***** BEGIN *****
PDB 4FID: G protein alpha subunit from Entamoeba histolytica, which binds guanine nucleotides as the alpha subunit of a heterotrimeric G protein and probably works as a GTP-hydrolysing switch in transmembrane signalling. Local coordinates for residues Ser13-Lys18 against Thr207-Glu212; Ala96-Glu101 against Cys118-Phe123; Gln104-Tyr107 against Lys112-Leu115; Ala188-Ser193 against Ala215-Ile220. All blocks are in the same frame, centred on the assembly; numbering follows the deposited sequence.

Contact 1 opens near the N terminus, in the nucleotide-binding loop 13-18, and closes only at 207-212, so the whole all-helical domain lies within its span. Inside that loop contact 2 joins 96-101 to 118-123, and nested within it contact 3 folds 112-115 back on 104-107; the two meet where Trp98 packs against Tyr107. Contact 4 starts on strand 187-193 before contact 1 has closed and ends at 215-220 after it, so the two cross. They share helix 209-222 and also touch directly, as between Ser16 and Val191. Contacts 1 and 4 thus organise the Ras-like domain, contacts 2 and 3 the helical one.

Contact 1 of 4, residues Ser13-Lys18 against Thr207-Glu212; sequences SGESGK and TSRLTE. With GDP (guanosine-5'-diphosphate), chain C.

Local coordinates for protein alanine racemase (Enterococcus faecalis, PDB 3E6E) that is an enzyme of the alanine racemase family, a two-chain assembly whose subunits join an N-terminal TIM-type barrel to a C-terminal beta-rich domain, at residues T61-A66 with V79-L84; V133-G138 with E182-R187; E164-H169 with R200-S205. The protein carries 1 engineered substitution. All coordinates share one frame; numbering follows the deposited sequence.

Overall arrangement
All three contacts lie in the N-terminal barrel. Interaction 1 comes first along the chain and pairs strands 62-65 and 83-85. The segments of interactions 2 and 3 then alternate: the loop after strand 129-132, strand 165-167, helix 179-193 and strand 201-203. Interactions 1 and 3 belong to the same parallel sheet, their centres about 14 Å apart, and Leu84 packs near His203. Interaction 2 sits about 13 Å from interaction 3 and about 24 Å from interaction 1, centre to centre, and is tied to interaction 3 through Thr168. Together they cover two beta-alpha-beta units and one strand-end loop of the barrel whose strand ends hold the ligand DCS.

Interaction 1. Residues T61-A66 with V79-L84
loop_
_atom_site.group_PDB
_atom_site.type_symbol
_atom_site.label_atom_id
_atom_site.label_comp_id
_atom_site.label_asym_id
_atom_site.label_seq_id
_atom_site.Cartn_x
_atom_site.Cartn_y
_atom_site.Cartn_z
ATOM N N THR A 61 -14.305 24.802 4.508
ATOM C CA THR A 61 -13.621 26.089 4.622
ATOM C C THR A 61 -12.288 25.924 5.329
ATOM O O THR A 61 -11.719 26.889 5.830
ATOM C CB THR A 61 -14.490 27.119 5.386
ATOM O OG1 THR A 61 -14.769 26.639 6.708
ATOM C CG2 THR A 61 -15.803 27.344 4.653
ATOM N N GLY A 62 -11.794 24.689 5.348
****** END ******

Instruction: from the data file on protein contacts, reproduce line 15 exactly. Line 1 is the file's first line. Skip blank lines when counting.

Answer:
_atom_site.Cartn_x